The chicken jumped the ditch, crossed the road and scurried into a canal as masked men in their vibrant tasseled costumes scrambled after. As onlookers approached, a group of about three poked up clutching a bird by a wing and the legs.

The chicken squawked, the celebrants hollered, and the Cajun band played on.

This is the Mardi Gras in Evangeline Parish. Participants rides horses, not floats, through the countryside. It’s known as a “courir,” French for “run.” The only throws are cooking ingredients — live poultry, to be precise.

Riders pay for their hosts’ generosity with entertainment. They chase animals through mud pits, to everyone’s great delight. They perform horse tricks, sing, pose for photos and dance to the music provided by a band towed around by a tractor which accompanies the men along their route.

At the end of the day, revelers enjoy a gumbo made from the food they’ve collected. It’s a tradition dating back to at least the middle ages, when paupers would beg food from the wealthy. Echoes of their French forbears could still be seen in 2016.

About 100 riders gathered around dawn in Mamou. They’re generally young, and always men — women are prohibited from riding in keeping with tradition and due to concerns that they may be injured in a drunken scrum, one organizer explained.

The men wear handmade costumes of every fabric, color and design, plus a pointed capuchon hat and a mask — some homemade and traditional, others repurposed Halloween stock featuring characters from Elvis to Homer Simpson.

All is meant to hide the identities of the riders so they can cut loose before 40 days of Lenten solemnity. A few attendees chuckled that some of the young men had been drinking steadily since the Thursday or Friday before, and one joked about getting arrested. The celebration was good-natured, though, and when a reveler on foot teetered dangerously close to stepping in manure at 8:30 in the morning, local law enforcement providing security only teased him.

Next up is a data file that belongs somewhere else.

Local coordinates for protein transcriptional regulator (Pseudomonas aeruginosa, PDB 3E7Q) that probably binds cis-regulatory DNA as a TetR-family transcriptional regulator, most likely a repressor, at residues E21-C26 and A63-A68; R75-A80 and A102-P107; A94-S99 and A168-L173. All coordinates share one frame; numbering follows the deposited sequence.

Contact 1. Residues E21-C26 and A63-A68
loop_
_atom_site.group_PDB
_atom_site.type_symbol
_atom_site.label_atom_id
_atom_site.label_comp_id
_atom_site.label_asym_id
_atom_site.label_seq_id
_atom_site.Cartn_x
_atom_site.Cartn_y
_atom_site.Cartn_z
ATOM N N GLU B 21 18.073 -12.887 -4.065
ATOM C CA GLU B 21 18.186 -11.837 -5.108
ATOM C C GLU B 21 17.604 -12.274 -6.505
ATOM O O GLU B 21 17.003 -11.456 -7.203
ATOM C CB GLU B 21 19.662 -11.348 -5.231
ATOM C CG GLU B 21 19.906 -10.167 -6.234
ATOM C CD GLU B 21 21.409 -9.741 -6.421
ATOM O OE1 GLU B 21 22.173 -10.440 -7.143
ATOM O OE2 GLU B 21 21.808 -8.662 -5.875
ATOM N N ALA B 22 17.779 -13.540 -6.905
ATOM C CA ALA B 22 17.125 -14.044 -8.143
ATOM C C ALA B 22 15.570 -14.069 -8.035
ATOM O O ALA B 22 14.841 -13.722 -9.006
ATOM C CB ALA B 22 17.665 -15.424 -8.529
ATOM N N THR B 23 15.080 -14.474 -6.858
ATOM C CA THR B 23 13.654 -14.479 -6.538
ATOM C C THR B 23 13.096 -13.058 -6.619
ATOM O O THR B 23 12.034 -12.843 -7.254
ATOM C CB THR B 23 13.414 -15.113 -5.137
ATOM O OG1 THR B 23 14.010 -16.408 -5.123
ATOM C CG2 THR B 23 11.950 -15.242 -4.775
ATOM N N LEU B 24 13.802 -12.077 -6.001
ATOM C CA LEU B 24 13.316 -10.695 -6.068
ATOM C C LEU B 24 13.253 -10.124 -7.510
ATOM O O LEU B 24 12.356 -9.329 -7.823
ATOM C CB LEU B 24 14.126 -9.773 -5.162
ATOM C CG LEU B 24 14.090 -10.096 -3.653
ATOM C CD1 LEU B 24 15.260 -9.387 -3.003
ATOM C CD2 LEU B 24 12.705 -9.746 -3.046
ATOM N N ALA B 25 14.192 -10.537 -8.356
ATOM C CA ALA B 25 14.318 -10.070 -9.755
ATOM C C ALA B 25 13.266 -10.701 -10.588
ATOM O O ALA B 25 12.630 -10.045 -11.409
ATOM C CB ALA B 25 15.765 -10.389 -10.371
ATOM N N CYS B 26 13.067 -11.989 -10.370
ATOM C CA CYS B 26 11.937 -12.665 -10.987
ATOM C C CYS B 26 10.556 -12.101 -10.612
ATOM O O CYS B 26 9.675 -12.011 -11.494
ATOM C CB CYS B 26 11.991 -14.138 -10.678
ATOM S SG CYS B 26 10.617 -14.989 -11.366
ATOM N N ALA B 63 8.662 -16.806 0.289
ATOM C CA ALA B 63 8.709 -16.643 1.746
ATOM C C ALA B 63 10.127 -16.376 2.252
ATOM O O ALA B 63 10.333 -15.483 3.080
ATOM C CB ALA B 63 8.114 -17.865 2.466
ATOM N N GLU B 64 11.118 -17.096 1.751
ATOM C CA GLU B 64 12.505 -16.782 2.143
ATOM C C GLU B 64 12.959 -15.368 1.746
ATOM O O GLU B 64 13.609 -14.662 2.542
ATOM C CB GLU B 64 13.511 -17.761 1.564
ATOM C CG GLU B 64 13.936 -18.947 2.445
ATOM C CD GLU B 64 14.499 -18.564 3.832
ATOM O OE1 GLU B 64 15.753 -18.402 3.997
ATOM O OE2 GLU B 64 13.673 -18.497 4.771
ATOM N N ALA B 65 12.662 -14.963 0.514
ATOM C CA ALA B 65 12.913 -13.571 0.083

The first stop in Tuesday’s courir was a retirement home in Mamou to play music and dance with the residents. Afterward, the riders struck out for the fields and farms. The men and their horses were tailed by a massive caravan of trucks, trailers and four-wheelers that allowed women, families and adolescents to take part in the festivities.

After arriving at a barn outside town, riders began to ham it up for the crowd. Throughout the day, they would variously ride backward or upside down or stand up in the saddle, perhaps even dancing a little on top of the horse. They posed for cameras and twirled girls and women to the music. Eventually, a man smuggled a chicken to one of the captains of the band, who hid the creature under his cape. When released, unhorsed celebrants chased the bird, eventually catching it in the canal. Two other fowl were released, flapping madly as a crowd of carousers lurched after them. Though both put up a good fight, they were eventually captured and put in a cage, to be driven back to town, marked for death and gumbo.

Upon leaving the barn, the horsemen, band and retinue headed west. Along their route, families gathered at the ends of driveways tossing up cans of beer, each contribution acknowledged with a loud whoop from a rider. Eventually the revelers made their way to a farmhouse where they would take part in one of the most recognizable aspects of the courir.

Hosts sat on a four-wheeler in the center of what had either been a shallow pond or a flooded field — either way, it had been reduced to a soup of mud. If the riders wanted any more chicken in their dinner, they would have to wade into the muck. But despite the breezy chill, the men dove into the mire, running down the birds with abandon as those on the banks cheered and took photos.

The crowd would continue on to other homes to spread more cheer and collect more meat for the gumbo.

“They crazy, but they’re lots of fun,” an onlooker said.

Follow Steve Hardy on Twitter, @SteveRHardy.